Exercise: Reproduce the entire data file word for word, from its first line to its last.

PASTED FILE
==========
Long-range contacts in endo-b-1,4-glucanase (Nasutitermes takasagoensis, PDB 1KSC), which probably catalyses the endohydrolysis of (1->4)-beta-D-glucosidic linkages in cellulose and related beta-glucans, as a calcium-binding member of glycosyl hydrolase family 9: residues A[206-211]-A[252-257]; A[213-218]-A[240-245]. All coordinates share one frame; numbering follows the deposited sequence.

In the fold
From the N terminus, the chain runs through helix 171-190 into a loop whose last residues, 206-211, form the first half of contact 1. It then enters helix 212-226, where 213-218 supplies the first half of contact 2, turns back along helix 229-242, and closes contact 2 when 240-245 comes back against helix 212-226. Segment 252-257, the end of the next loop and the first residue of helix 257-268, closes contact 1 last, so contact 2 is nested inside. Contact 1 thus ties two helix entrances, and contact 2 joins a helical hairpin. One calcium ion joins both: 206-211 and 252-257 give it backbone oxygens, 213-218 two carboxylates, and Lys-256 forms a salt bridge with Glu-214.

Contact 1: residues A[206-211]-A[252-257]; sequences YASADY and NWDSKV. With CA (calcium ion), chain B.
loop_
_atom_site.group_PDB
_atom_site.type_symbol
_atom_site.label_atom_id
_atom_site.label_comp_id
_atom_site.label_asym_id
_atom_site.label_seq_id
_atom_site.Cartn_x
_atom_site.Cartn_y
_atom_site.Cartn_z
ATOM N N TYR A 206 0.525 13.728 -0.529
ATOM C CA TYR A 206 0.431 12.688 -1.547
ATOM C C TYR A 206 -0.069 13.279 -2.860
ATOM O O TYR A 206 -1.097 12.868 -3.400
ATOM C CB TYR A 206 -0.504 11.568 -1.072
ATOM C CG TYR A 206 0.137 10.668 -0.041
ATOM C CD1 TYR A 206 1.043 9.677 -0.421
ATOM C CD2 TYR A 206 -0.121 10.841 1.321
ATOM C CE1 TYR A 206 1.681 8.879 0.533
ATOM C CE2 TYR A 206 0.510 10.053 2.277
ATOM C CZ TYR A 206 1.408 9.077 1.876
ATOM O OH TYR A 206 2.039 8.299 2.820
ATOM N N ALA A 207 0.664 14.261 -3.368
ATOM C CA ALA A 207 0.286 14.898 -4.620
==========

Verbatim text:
Long-range contacts in endo-b-1,4-glucanase (Nasutitermes takasagoensis, PDB 1KSC), which probably catalyses the endohydrolysis of (1->4)-beta-D-glucosidic linkages in cellulose and related beta-glucans, as a calcium-binding member of glycosyl hydrolase family 9: residues A[206-211]-A[252-257]; A[213-218]-A[240-245]. All coordinates share one frame; numbering follows the deposited sequence.

In the fold
From the N terminus, the chain runs through helix 171-190 into a loop whose last residues, 206-211, form the first half of contact 1. It then enters helix 212-226, where 213-218 supplies the first half of contact 2, turns back along helix 229-242, and closes contact 2 when 240-245 comes back against helix 212-226. Segment 252-257, the end of the next loop and the first residue of helix 257-268, closes contact 1 last, so contact 2 is nested inside. Contact 1 thus ties two helix entrances, and contact 2 joins a helical hairpin. One calcium ion joins both: 206-211 and 252-257 give it backbone oxygens, 213-218 two carboxylates, and Lys-256 forms a salt bridge with Glu-214.

Contact 1: residues A[206-211]-A[252-257]; sequences YASADY and NWDSKV. With CA (calcium ion), chain B.
loop_
_atom_site.group_PDB
_atom_site.type_symbol
_atom_site.label_atom_id
_atom_site.label_comp_id
_atom_site.label_asym_id
_atom_site.label_seq_id
_atom_site.Cartn_x
_atom_site.Cartn_y
_atom_site.Cartn_z
ATOM N N TYR A 206 0.525 13.728 -0.529
ATOM C CA TYR A 206 0.431 12.688 -1.547
ATOM C C TYR A 206 -0.069 13.279 -2.860
ATOM O O TYR A 206 -1.097 12.868 -3.400
ATOM C CB TYR A 206 -0.504 11.568 -1.072
ATOM C CG TYR A 206 0.137 10.668 -0.041
ATOM C CD1 TYR A 206 1.043 9.677 -0.421
ATOM C CD2 TYR A 206 -0.121 10.841 1.321
ATOM C CE1 TYR A 206 1.681 8.879 0.533
ATOM C CE2 TYR A 206 0.510 10.053 2.277
ATOM C CZ TYR A 206 1.408 9.077 1.876
ATOM O OH TYR A 206 2.039 8.299 2.820
ATOM N N ALA A 207 0.664 14.261 -3.368
ATOM C CA ALA A 207 0.286 14.898 -4.620